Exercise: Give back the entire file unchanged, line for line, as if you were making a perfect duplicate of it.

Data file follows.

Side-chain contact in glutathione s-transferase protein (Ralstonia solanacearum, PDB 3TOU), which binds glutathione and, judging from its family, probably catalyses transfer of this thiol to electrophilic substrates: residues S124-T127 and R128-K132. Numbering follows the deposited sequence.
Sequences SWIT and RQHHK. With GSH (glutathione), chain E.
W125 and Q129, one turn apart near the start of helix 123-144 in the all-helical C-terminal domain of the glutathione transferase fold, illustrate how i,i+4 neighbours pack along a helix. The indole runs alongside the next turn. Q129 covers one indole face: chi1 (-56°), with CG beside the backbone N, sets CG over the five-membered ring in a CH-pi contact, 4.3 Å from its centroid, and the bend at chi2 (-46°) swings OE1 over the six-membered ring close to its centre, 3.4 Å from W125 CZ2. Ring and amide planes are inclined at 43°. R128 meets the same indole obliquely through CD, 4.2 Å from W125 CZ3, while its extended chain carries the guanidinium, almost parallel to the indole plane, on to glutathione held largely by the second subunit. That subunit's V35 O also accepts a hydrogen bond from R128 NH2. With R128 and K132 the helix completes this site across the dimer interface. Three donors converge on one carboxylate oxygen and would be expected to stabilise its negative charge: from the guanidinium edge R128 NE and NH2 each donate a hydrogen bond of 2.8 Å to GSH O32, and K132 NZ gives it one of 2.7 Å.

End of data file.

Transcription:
Side-chain contact in glutathione s-transferase protein (Ralstonia solanacearum, PDB 3TOU), which binds glutathione and, judging from its family, probably catalyses transfer of this thiol to electrophilic substrates: residues S124-T127 and R128-K132. Numbering follows the deposited sequence.
Sequences SWIT and RQHHK. With GSH (glutathione), chain E.
W125 and Q129, one turn apart near the start of helix 123-144 in the all-helical C-terminal domain of the glutathione transferase fold, illustrate how i,i+4 neighbours pack along a helix. The indole runs alongside the next turn. Q129 covers one indole face: chi1 (-56°), with CG beside the backbone N, sets CG over the five-membered ring in a CH-pi contact, 4.3 Å from its centroid, and the bend at chi2 (-46°) swings OE1 over the six-membered ring close to its centre, 3.4 Å from W125 CZ2. Ring and amide planes are inclined at 43°. R128 meets the same indole obliquely through CD, 4.2 Å from W125 CZ3, while its extended chain carries the guanidinium, almost parallel to the indole plane, on to glutathione held largely by the second subunit. That subunit's V35 O also accepts a hydrogen bond from R128 NH2. With R128 and K132 the helix completes this site across the dimer interface. Three donors converge on one carboxylate oxygen and would be expected to stabilise its negative charge: from the guanidinium edge R128 NE and NH2 each donate a hydrogen bond of 2.8 Å to GSH O32, and K132 NZ gives it one of 2.7 Å.